Still sitting in my pickup, looking across the deserted campground, listening to the Angelina River water ripple toward the Gulf of Mexico, there was the fire pit where fifty years ago, I watched my first pot of River Coffee being “cooked”. I realized just how far beyond their means they had lived. My goal was to take care of the rest of the loose ends. The final services had been covered. The hospital and doctors and been compensated. The house had long been paid for. The three automobiles were paid for. No outstanding obligation was left standing. The thirteen grandchildren and umpteen (I have tried to count three times and failed) great grandchildren had a little surprise coming, and still had six one hundred dollar bills with which I intended to “buy supper” for the girls. (And have).

This school custodian and restaurant waitress set for us a standard that I hope that I can someday reach. At first glance you might say they lived within their means. Trust me or ask anyone who knew them. They lived waaayyyy beyond their means.

Painting: A River Landscape, Peder Mork Monstead 1897


  1. How nice it is to read that a family can work together and get along when it comes to sorting their parents things. I find a death can do things to a family that should never happen........:-) Hugs

  2. "Credit was allotted within a frame of mind of how you were going to pay it back. Credit was used for necessities. There was never a thought of buying something on credit that you didn’t need".......I still live by these teachings Glenn.

  3. You know Glenn, every time I read you I just wish I was sitting on your porch sippin' moonshine or sumpin' and listening to you tell it. Day to day operations of the bank statement! I live it. Sure enough I do.

  4. Such a good story, I enjoyed it very much..

  5. They sound like wonderful people, Glenn, with living standards that more of us should fashion our lives after. I look forward to hearing those future stories and meeting some other characters in your life!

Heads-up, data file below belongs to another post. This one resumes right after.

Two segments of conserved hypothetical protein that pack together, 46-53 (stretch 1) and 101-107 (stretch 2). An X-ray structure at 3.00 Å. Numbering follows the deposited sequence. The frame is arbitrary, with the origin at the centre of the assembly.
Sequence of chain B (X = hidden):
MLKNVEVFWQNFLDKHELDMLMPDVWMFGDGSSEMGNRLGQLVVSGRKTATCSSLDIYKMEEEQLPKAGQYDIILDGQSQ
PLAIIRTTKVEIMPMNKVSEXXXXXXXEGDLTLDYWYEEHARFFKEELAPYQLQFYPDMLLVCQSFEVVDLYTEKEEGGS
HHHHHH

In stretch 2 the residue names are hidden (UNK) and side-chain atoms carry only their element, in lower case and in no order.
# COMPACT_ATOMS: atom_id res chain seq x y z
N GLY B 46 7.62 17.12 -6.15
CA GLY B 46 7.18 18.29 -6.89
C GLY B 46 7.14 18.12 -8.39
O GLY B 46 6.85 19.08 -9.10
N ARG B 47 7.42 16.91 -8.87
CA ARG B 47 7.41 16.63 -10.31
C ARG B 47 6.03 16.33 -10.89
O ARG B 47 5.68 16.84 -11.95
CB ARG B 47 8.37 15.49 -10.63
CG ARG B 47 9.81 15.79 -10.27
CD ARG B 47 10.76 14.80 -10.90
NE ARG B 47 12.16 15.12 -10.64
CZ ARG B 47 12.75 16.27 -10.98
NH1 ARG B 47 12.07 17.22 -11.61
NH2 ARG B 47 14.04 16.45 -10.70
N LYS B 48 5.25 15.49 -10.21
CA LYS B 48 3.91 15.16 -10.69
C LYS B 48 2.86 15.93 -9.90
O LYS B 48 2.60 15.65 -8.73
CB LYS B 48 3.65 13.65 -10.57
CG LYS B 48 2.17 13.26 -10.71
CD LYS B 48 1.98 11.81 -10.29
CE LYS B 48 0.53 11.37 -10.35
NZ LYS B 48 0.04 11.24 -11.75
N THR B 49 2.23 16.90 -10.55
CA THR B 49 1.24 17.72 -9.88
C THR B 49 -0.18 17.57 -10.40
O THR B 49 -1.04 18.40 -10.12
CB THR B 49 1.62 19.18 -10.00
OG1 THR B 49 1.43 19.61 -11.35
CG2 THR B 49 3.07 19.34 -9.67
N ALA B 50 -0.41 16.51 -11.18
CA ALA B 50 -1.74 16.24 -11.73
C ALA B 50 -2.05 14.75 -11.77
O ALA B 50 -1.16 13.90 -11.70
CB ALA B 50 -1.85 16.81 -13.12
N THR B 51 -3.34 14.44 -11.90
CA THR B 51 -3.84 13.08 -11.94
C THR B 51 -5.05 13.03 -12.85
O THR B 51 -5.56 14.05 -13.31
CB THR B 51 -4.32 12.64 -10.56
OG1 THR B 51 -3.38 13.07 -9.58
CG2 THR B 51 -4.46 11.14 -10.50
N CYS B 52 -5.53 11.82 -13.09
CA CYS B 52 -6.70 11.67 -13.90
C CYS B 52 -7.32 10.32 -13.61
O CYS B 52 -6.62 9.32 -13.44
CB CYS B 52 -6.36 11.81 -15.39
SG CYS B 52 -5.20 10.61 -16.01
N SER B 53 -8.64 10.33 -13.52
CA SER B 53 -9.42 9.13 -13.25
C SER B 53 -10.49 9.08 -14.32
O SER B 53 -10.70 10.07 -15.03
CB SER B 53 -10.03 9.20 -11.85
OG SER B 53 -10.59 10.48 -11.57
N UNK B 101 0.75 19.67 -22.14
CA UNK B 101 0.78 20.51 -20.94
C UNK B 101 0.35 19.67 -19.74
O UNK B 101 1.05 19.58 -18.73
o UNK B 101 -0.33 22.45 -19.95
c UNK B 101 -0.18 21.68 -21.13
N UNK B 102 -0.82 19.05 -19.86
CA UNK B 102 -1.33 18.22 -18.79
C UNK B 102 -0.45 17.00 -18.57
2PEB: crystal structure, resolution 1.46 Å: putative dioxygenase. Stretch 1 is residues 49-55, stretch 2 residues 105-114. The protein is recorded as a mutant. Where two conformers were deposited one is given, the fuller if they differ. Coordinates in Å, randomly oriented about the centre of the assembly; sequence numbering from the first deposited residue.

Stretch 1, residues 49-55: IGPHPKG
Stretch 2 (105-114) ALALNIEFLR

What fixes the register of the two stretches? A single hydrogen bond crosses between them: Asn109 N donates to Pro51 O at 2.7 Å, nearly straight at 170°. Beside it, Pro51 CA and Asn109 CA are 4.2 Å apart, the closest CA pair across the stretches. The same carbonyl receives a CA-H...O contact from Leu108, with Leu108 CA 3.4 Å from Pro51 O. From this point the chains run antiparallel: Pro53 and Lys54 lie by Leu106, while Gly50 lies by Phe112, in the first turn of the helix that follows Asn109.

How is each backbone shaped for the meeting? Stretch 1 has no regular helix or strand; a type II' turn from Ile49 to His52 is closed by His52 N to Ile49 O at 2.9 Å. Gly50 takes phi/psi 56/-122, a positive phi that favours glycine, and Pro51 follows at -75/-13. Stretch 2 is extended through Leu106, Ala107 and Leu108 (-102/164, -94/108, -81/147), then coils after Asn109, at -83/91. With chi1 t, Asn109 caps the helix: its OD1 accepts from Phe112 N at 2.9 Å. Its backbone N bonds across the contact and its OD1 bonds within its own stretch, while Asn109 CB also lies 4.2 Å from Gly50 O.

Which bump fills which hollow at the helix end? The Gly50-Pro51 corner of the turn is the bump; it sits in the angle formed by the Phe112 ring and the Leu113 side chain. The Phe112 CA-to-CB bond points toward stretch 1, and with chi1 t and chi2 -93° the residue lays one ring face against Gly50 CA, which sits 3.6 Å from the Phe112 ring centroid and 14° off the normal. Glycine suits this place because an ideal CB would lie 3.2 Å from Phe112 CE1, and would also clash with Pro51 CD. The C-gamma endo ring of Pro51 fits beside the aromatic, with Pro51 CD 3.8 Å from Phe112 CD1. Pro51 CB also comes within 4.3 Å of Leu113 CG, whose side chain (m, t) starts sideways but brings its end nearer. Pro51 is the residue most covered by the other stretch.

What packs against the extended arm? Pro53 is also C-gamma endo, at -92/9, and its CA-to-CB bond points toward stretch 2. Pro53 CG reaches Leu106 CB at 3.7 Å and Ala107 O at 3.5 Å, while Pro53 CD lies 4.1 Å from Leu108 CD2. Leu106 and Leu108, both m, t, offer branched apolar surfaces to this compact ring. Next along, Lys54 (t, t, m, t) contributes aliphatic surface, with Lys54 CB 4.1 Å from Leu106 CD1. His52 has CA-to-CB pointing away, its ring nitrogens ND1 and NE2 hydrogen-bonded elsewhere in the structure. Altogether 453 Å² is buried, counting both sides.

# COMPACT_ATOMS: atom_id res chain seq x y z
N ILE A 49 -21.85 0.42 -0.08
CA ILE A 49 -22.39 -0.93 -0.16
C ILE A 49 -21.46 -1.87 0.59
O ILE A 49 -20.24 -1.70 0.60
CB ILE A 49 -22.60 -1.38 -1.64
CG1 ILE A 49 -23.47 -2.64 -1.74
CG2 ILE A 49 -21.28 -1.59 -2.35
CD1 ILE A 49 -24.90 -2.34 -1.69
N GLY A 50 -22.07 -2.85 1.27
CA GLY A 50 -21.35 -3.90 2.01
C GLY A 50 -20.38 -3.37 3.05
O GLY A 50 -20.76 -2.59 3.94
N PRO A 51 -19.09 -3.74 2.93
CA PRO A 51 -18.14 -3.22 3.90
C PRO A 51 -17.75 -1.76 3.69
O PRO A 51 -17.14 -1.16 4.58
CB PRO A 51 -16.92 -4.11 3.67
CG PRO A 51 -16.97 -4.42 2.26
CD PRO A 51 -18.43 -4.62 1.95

6. That's a wonderful account, Glen. Your parents sound like real quality people--now, that's something to pass on to you children...

  7. This was intriguing...looking forward to your explanation!

  8. Tears welled up in my eyes as you described the sorting of the souvenirs. It hasn't been that long since we went through that ritual. That generation learned grace under fire. I'm looking forward to getting to know them.

  9. Your parents were clearly generous and thoughtful people. This was a lovely story to read and learn from Glenn.

  10. I'm not sure many of us get this any more. We can think we do, but I'm not so sure we do. There's always more than enough, or at least, for most there are a lot of fall back plans. I only know of one who lives it. It isn't easy but it sure as hell is commendable. Me - poor enough- but rich enough too, and with a full fridge, I sure would like the opportunity to spoil him. I'm not even sure he'd be in for that though. There is real significance making it by the skin of the teeth.

    You and your siblings being kind and generous with each other gives me hope. Not for me and my own. No, no, no, but for people in general.

    Thanks for the wonderful read, Glenn.


  11. Really nice, Glenn. This made me cry. Mom is 91 now--and doesn't want to touch her savings for anything. "I might need it if there's an emergency!" She too, was a depression child. The idea of spending what we don't have is pervasive everywhere--from our young folks to the government. Keep us mindful of these things that are important, Glenn.

  12. Glen,
    I remember this the same as you...drawing the numbers and then looking at everyone's face before choosing...but best of all, I remember a dinner with my five siblings with the last of the money in the bank account...and knowing that somehow, as we laughed and laughed, that Dad and Mom were there with us.

  13. Having withdrawals...
    ...Just going back and reading some of these, now with a little more context...
    ...I smile...